With the standard model, between tests in a sounding, the vane is further pressed into the ground with the extension rods which run through the chuck of the vane instrument. The Eurocode model comes with a vane protection shoe and casing tubes. After each test, the vane is pulled back up and locked in its protection shoe. The vane protection shoe is then pushed deeper into the ground by means of the casing tubes.

The rotational speed can be adjusted from 0.1° per second up to 15° per second, while the resulting data are recorded every half degree. According to the chosen vane dimension, the software monitors the actual torsion and limits the applied force when the shear strength reaches 100kN/m2. The shape of the curve provides a control of the correctness of the test and an indication of the nature of the soil.

The torque required to turn the rods is first registered, then the total torque applied to both the rods and the vane until failure is registered. The difference between these values is used to calculate the shear strength of the soil. The figures are stored in an individual file for each test. The measured values are graphically visualised in real-time and plotted against the rotational angle. Simultaneously all measured values, sample number and time are logged in a separate file.

Upon completion of the undrained shear test, the user can easily start a remould test. On a key-stroke the electronic controls will turn the vane 5 revolutions at a speed of 15° per second. To prevent damage the maximum torque during remould is limited to 50%. After these 5 revolutions the system returns to the preset turning speed and will log the residual shear strength. If required, the user can repeat the remould operation, e.g. when the initial 5 revolutions revealed to be insufficient. The results of both undrained and residual shear strength are presented in the same graph.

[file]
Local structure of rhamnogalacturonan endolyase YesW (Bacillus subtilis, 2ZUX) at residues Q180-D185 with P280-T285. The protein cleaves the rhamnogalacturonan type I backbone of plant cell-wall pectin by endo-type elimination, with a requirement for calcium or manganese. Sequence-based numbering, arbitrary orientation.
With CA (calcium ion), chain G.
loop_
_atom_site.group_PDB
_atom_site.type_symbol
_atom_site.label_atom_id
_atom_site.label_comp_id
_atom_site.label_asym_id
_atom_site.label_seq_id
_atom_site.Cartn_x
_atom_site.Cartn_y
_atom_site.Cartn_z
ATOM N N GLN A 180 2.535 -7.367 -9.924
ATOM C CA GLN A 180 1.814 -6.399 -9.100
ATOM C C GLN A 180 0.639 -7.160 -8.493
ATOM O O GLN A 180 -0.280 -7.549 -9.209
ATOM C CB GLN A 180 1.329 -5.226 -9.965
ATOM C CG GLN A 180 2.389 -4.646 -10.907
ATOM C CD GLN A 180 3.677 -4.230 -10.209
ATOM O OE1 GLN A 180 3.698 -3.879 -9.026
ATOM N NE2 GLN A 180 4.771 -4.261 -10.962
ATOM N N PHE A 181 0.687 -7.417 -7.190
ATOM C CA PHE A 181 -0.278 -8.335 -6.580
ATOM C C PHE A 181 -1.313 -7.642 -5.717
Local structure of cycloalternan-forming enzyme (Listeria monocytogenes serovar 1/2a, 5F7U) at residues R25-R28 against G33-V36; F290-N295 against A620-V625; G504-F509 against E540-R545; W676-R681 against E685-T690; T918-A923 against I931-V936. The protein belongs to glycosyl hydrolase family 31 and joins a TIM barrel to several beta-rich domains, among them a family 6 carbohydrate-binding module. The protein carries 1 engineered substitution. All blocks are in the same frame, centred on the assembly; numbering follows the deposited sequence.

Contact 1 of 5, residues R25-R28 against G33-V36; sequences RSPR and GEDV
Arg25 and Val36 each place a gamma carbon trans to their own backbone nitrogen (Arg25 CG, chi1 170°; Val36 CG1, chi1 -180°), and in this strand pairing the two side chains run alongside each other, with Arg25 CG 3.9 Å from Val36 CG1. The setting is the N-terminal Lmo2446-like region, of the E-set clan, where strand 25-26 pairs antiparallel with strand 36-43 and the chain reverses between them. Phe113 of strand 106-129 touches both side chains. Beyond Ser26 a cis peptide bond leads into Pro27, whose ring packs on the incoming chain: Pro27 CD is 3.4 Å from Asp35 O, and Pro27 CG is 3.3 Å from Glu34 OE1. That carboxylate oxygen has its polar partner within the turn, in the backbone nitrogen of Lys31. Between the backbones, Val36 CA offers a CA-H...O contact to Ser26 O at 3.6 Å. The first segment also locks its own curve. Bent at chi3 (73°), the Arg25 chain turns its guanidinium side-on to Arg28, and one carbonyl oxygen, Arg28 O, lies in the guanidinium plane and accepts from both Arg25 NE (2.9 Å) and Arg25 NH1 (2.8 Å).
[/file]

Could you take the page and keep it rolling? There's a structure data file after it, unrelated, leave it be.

• Eurocode vane model
  • Vane (Ø x h, range): 65 x 130 mm, 200 kPa
  • Shape of blade: Rectangular at both ends
  • Vane protection shoe: Outer diameter Ø75, length 820 mm
  • Casing tube: Outer diameter Ø42
  • Extension rods: Ø22 x 1000 mm
  • Slip coupling: 15° clockwise
  • Standard vane models with tapered lower end: Ø50 x 110 mm (200 kPa)  /  Ø65 x 130 mm (100 kPa)  /  Ø80 x 172 mm (50 kPa)
  • Max. torque provided: 100 Nm
  • Measuring range:  0-50 kPa, 0-100 kPa and 0-200 kPa
  • Measurement accuracy: < 1% of FS
  • Chuck : Off centre along length axis, 125 and 85 mm from each side
  • Chuck size:  Ø22 – 25 mm
  • Spindle hole:  25 mm
  • Weight: 16 kg
  • Power supply:  12 Vdc
  • Computer communication:  RS-232C
  • Electric vane test instrument with calibration certificate
  • Transport case for the vane tester
  • Mounting bracket for fitting the vane tester on to the CPT penetrometer pusher (made to measure for the specific CPT penetrometer pusher)
  • Fastening ring for fixing the vane tester on to the mounting bracket
  • Power supply cable 12 Vdc
  • Serial cable from the vane tester to the computer
  • Vane data acquisition software (Windows)
  • Vane protection shoe
  • Coupling vane / inner rods – incorporated in the vane housing
  • Vane housing
  • Slip coupling
  • Vane – number of blades to be determined by the client (2, 3 or 4)
  • Inner rods (22 x 1000 mm)
  • Casing tubes for the inner rods (42 x 1000 mm)
  • Transport case for the casing tubes and inner rods
  • Adapter set of hardened steel and spring to lift the inner rods and to retract the vane into the vane protection shoe
  • Pressure piece for pushing the casing tubes and inner rods into the ground by means of the CPT penetrometer pusher (made to measure)
  • Pulling clamp for pulling the casing tubes and inner rods out of the ground at the end of a test (made to measure)
  • Hammer head (brass) 22 mm for hammering the vane into the ground through the inner rods
  • Sledge-hammer (4000 gr) with hickory handle
  • Open ended spanner 19 mm – Heavy duty design
  • Torque wrench with force indicator. To be used to verify the vane tester. Incl. adapter.
  • Inverter from 24 Vdc to 12 Vdc for the supply of power to the vane tester

With a nominal torque of 100 Nm all standard but also customised vanes can be applied.

The rotation speed or time to failure varies in the different vane test standards. The Eurocode 7 says that the vane has to rotate at a constant speed between 0.1 and 0.2 degree per second (i.e. 6 – 12 degrees per minute). The speed can therefore be adjusted with a rotation speed regulator or potentiometer on the panel of the vane instrument and can be monitored on the screen display of the software.

Please consider one of the following standards when doing a field vane test:

  • Eurocode ENV 1997-3, part 3
  • ASTM STP 1014 on Vane Shear Strength Testing in Soils (1988)
  • ASTM D2573-08
  • ISO 22476-9